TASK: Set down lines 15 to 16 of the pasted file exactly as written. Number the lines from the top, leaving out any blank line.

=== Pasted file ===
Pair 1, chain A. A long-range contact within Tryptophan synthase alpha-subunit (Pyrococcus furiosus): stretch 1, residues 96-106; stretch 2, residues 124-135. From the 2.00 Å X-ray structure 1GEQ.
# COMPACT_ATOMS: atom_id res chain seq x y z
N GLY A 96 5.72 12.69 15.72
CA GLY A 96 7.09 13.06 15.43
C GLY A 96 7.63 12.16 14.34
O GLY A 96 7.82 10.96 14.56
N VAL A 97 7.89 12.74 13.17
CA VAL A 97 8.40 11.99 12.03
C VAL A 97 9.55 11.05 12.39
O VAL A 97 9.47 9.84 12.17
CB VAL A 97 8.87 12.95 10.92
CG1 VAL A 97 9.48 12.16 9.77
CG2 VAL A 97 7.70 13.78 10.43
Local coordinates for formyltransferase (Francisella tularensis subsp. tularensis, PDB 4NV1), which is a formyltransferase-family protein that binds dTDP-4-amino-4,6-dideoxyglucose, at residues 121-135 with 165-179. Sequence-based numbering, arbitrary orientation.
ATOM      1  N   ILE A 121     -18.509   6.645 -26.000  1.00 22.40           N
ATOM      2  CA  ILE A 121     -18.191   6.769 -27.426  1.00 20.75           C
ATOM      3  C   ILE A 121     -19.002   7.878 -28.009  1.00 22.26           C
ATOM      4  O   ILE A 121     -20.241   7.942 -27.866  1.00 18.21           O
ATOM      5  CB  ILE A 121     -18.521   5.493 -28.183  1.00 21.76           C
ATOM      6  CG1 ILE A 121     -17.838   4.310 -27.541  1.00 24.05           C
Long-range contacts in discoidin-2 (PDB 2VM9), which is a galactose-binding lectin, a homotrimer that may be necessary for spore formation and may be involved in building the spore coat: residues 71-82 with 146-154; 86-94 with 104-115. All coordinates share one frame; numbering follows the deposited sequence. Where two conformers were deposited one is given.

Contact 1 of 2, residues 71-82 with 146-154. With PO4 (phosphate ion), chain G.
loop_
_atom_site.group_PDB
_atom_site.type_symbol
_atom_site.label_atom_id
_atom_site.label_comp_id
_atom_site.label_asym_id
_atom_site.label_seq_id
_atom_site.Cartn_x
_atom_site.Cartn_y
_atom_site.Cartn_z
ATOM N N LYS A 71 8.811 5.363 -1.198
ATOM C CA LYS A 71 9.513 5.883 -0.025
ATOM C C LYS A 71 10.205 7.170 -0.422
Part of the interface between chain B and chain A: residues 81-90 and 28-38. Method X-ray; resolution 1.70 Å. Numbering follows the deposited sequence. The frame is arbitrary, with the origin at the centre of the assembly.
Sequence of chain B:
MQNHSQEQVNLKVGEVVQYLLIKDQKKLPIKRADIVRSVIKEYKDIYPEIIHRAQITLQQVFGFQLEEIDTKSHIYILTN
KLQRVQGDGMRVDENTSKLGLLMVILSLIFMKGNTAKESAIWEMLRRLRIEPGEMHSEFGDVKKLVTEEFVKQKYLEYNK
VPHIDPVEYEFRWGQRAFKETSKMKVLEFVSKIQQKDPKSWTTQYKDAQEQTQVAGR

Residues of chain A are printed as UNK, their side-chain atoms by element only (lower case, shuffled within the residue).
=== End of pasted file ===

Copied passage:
ATOM      1  N   ILE A 121     -18.509   6.645 -26.000  1.00 22.40           N
ATOM      2  CA  ILE A 121     -18.191   6.769 -27.426  1.00 20.75           C